December 3, 2007
60, Number 13
Perspectives on Rwands's past and future
"Public health is defined as what we as a society do to ensure the conditions of health. It's also what we as society don't do to ensure the conditions of health. … Public health involves politics, and if it doesn't, then sometimes we're not relevant." —James Curran, dean of Rollins School of Public Health
"Part of the tragedy of Rwanda comes with denial. … In Rwanda, we don't see denial that [the genocide] happened but we see denial of responsibility: 'Everybody's responsible, everybody did this.' Consequently, no one is guilty and everyone is guilty, so there's no blame to be put." —Deborah Lipstadt, Dorot Professor of Modern Jewish and Holocaust Studies
"We don't have all the tools we need to criminally prosecute war crimes [who have taken refuge] here in the U.S., and we need that. It must be seen through to the end. Every last genocidier should be brought to justice."
—Gregory Gordon, former legal officer with the Office of the Prosecutor for the International Criminal Tribunal for Rwanda
"It's not the case that genocide is some kind of spontaneous act that takes place in a heated environment and leaves no paper trail. Genocide is always a matter of state policy and states create records. Rwanda is a very document-oriented place, it was a very bureaucratic country [in the lead-up to the genocide]." —Jeffrey Richter, senior historian in the U.S. Justice Department's Office of Special Investigations and part of a three-member team at OSI focused on Rwanda
"The new government came up with a vision to move Rwanda from the level of conflict and killing to the level of being a country that provides services for its people, where people can live in peace and harmony and get out of poverty." —James Kimonyo, ambassador of Rwanda to the United States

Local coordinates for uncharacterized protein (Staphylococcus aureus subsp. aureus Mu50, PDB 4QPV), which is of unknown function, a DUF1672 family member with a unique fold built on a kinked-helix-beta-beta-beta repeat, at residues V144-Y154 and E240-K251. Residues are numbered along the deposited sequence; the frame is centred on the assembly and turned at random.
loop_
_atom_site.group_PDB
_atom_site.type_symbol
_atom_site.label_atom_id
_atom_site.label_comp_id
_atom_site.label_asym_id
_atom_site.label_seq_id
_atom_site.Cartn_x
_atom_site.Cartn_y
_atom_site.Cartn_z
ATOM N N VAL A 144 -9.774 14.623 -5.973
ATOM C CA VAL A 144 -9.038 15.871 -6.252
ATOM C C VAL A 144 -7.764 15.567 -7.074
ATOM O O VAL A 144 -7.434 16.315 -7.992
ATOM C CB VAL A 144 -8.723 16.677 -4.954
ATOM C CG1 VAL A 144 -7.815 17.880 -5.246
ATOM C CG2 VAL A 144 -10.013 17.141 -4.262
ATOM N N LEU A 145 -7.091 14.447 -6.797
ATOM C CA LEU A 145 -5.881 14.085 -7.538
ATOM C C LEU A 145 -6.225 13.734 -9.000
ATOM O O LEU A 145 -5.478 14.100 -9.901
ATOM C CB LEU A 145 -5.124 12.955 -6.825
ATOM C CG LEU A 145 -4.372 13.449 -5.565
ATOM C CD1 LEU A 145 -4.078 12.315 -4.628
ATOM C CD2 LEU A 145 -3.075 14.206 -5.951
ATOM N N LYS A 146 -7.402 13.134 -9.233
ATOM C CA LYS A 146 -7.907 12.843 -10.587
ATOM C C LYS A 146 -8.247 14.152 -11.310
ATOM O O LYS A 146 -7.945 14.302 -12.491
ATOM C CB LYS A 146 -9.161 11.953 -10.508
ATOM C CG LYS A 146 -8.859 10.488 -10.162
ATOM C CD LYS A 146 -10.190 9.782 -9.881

"Rwanda is one of the fastest growing countries economically in the world. They are attracting investors from all over the world. A group of investors from Dubai has just pledged $230 million for recreational and hotel development. … President [Paul] Kagame's strategy is you can't feed everybody on the land [through agricultural jobs], but you can put everybody to work behind a computer." —Andrew Young, chairman of GoodWooks International and former U.S. ambassador to the United Nations
December 3, 2007
Rwanda offers grim lessons to understanding threat of genocide
By carol clark
A slide of a joyous group of people filled the screen at Glenn Memorial Auditorium. "I'm in the middle with my wife," said Egide Karuranga, explaining that the photo was taken at his wedding, when the couple was surrounded by 20 family members and friends. Everyone in the photo, except for Karuranga and his wife, died in the 1994 genocide in Rwanda, he tells the audience. "They were all killed. And they were killed by neighbors."
Karuranga was among the panelists who took part in "Beyond Hollywood's Rwanda: Truth and Justice, Security and Development," sponsored by the Rollins School of Public Health, along with other Emory organizations and GoodWorks International. The event was a follow-up to the "State of Race" in November, which featured a talk by Paul Rusesabagina, whose experiences managing the Hotel des Milles Collines during the genocide inspired the movie "Hotel Rwanda."
CNN's Jim Clancy served as moderator at the Nov. 27 discussion, which covered the decades-long lead-up to the genocide, the ongoing work to bring the perpetrators to justice, and the current government's efforts to rebuild the country.
"I was there when the first genocide happened in 1959," said Karuranga, a Tutsi who said he was 3 years old when a group of Hutus came and asked his family to leave their home and then burned it down in front of them. Violence flared again in 1973, before the worst episode in 1994, when an estimated 800,000 to 1 million people were killed.
Karuranga was one of about 1,200 people who survived in 1994 by taking refuge in the Hotel des Milles Collines. He is currently an assistant professor at Virginia State University School of Business.
"How can ordinary people kill 1 million people in less than 100 days?" Karuranga posed the question before going through the some of the stages of genocide that researchers have identified, including: classification, symbolization, dehumanization, organization, polarization, preparation, extermination and, finally, denial.
"It is for us, very complicated. It's more complicated than anything to still live together," he said, referring to the monumental challenges his homeland faces today.